I had the same interest but with a different goal: forecasting precisely.
    So with random forests we may have: fast speed vs. scarce approximation.
    Not so useful in forecasting precisely.
    Thank you for your attention.

    Oleg Okun • Hello Dario,

    The following short paper may help you:
    http://epp.eurostat.ec.europa.eu/portal/page/portal/euroindicators_conferences/6th_colloq_documents/Session%205-3.pdf

    There random forest was used for feature selection only. After that, one can use the selected features in a different algorithm better tuned to precise forecasting.

    Dario Galimberti • hello Oleg,

    thank you for your link.
    In fact, i would have liked to analyze the two algorithms to see the differences.
    The question may be: using stochastic discrimination, is it possible to forecast precisely?.
    I am open to listen opinions.
    Thank you.

    Oleg Okun • Hello Dario,

    I didn’t try stochastic discrimination though I have heard that this ensemble technique can provide high accuracy. If you seek very precise algorithms, I think you may approach to your answer from the bias-variance dilemma point of view. By “very precise”, you likely mean both low bias and variance. In practice, for many algorithms it is difficult to lower both characteristics at the same time, though it seems that variance is easier to reduce than bias.

    Another point in your quest is that it might be that the precise forecast is less important than the precise trend (positive, negative). For instance, if you know with a high confidence that shares of a certain company are going to rise in value next week, then you can safely emit a ‘buy’ signal. Of course, profits will differ, depending on how many shares one bought, but they will be, anyway, profits, not losses.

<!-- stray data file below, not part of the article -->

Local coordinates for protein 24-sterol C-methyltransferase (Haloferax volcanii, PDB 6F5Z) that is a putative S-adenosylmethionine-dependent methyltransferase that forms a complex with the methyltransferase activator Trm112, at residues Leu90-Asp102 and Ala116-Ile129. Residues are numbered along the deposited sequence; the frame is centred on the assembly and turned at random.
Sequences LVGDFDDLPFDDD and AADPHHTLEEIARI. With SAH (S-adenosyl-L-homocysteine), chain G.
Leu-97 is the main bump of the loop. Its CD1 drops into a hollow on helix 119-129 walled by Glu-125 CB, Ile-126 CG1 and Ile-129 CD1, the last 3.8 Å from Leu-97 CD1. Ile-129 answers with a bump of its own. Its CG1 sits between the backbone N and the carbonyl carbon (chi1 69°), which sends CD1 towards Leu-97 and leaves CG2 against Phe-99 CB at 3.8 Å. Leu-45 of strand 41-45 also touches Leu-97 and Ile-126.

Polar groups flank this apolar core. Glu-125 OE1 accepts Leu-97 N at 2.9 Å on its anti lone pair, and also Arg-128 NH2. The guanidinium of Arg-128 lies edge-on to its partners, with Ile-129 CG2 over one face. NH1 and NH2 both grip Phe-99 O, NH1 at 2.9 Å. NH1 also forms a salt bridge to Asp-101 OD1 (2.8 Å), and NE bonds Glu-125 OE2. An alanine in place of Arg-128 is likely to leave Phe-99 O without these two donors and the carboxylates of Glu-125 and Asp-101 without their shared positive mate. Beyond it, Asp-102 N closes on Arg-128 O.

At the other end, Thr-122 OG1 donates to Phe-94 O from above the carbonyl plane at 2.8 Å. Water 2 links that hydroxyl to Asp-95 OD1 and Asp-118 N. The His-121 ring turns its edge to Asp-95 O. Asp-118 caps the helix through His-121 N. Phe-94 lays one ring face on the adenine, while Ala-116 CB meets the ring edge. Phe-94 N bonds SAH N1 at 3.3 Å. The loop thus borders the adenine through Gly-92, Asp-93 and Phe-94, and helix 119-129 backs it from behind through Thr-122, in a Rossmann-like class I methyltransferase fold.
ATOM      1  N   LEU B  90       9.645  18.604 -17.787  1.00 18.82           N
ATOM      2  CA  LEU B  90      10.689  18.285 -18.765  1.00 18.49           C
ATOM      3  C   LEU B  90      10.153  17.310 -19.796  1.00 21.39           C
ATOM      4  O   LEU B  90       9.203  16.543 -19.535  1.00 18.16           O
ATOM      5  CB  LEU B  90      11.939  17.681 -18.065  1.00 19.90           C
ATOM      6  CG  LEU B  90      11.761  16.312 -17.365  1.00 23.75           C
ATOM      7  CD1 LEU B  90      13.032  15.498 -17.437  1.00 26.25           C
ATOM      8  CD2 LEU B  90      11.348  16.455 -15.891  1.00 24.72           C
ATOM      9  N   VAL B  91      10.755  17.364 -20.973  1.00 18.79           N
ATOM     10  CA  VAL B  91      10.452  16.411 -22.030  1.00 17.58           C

Riku Lappi • About outflyers and precise forecasting….
    Part of the varible space is just impossible. How to eliminate it?
    1) check Gary Horne and datafarming. He has published common sense approaches with forcefull alghorithms to eliminate impossible parts of variable space in order to concentrate at the reality
    2) False identifaciotion of improbable varible combinations as highflyers is both common and dangerous. Perhaps the most well known, the most costly in the last 5 years (subprime launched crisis) and the still the most widely used way to get it totally wrong is to
    a) assume, that the probability distribution of a phenomenon follow some beautiful, simple pattern like the normal distribution.
    b) assume without proof that variables are independent of each other, when they may be. In retrospect it is easy to conlude that the ability of a Detroit family (father in car factory, mother a partner in a restaurant near a major car factory) to pay mortages is dependent of many interconnected variables, like Middle East security and its effect on oil price etc.

    Hence, an extensive Monte Carlo approach to simulation of a multivarible problem is waste of time. On the other hand, you cannot describe humans using just the most elegant mathematics. How to approach the problem?

    Take ladies in a city downton for example: